THIS NEWSPAPER opposed the release of Kuntar for the remains of Regev and Goldwasser because of the heinous nature of the crime he committed and because it will likely strengthen Nasrallah in his efforts to show Hizbullah's concerns transcend his own Shi'ite community (Kuntar is Druse and was a Palestine Liberation Front operative).

We also opposed a trade because Kuntar has become an important symbol throughout the Arab world; because of previous government commitments made to the family of IAF navigator Ron Arad (missing since his plane went down over Lebanon in 1986) not to release Kuntar without a quid pro quo; and because trading Kuntar for the remains of two dead soldiers will likely complicate the price we will have to pay for the return of Gilad Schalit from the Gaza Strip. This latter warning was echoed by the Mossad and Shin Bet (Israel Security Agency), which opposed the deal.

But the cabinet has spoken and its stance is supported by most Israelis, much of the media and IDF Chief of General Staff Lt.-Gen. Gabi Ashkenazi, who told the ministers that he feels himself responsible for all IDF soldiers - the fallen included. All of us must now respect the decision.
Israel's body politic has gone through a traumatic chapter. What we must now ensure is that we emerge from it stronger and better prepared for the battles ahead. And Hizbullah might want to remember that by taking on Israel - even when we were admittedly not at our best - it got far more than it bargained for.

Abdication, again (June 26, 2008)

If it is true, as the 17th-century French diplomat Joseph de Maistre argued, that "every country has the government it deserves," then Israelis can only blame themselves for allowing a dysfunctional cabinet and a discredited premier to rule them.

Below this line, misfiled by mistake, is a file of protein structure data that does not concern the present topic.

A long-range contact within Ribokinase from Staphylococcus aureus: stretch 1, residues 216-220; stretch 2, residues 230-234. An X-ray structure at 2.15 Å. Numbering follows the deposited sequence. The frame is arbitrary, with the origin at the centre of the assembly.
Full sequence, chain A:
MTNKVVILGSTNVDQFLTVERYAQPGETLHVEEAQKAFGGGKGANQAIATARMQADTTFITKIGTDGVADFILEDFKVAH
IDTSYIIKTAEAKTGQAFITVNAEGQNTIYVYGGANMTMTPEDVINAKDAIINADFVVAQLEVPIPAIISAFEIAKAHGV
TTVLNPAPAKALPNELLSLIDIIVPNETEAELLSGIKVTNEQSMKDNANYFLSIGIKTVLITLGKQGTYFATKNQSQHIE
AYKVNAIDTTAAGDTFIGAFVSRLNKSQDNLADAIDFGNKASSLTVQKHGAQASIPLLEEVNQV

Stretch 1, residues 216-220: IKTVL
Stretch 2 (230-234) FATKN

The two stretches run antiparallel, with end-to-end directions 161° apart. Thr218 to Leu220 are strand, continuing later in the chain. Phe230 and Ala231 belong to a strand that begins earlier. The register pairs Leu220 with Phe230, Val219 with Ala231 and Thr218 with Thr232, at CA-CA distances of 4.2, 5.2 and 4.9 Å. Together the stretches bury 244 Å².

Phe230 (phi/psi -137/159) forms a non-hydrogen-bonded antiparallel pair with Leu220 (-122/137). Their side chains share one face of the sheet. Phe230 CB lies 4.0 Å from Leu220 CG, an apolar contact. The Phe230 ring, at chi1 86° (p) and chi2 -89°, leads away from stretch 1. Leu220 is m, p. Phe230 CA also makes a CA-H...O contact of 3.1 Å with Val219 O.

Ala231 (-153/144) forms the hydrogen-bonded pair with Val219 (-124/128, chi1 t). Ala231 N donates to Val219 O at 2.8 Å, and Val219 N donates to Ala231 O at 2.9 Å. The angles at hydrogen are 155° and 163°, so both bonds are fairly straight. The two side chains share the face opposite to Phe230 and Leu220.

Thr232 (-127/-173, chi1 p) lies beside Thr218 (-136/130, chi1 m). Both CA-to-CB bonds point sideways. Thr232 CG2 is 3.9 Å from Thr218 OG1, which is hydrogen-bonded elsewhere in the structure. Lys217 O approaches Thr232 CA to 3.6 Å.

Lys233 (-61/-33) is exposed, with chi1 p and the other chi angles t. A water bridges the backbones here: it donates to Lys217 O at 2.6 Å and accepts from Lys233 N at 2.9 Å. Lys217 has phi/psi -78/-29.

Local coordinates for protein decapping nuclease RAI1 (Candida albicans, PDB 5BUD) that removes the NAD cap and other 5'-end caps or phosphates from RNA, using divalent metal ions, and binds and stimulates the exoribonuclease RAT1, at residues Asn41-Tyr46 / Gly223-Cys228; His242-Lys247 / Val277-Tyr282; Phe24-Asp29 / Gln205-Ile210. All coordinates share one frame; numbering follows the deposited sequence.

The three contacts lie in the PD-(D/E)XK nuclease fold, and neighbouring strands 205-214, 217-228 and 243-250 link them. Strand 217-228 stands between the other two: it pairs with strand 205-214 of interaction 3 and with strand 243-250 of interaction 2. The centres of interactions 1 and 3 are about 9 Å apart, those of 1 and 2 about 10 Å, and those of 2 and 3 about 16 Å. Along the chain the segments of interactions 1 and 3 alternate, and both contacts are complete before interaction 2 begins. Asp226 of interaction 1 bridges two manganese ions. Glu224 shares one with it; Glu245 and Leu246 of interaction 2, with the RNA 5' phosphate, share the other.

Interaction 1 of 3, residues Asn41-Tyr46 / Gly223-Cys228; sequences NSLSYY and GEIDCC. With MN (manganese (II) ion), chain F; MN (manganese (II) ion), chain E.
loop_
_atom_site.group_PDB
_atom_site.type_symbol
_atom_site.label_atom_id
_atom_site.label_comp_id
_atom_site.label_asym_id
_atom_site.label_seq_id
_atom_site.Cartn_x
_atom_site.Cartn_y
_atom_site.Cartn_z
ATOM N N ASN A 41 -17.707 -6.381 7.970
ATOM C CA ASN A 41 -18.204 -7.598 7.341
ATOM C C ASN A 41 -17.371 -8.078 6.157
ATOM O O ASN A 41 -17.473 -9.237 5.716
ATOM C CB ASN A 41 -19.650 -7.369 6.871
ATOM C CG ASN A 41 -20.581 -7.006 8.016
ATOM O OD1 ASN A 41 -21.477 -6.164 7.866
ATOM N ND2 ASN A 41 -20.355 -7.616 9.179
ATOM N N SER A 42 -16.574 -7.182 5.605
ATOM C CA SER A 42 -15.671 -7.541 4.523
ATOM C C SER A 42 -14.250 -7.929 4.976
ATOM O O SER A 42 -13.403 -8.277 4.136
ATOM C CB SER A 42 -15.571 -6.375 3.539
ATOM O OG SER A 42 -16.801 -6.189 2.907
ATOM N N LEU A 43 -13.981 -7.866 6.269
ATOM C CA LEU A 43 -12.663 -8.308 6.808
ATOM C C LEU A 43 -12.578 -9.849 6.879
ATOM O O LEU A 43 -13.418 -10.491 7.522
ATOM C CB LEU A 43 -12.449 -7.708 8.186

Since the interim findings of the Winograd Committee were released in April 2007, this newspaper has consistently maintained that Prime Minister Ehud Olmert's bungling of the Second Lebanon War demands his removal from office. After the committee cited him for "serious failure in exercising judgment, responsibility and prudence" and placed "primary responsibility" for the lack of success in the war on his shoulders, we called for his exit.
Nothing that has happened since - his entanglement in yet another police investigation; his deep unpopularity; and, most notably, his continued inability to govern effectively - changes that assessment of Olmert's leadership.

DESPITE EVIDENCE that the government cannot make tough decisions in an effective, efficient and timely manner, Israel's politics-as-usual system has now prolonged Olmert's stewardship and the country's political near-paralysis.

On Wednesday, it looked as if the Knesset might finally vote to call for new elections and thus compel Olmert's departure. This followed on the heels of Defense Minister Ehud Barak's third warning that Kadima had better select a new leader with whom Labor could stay partnered - or else.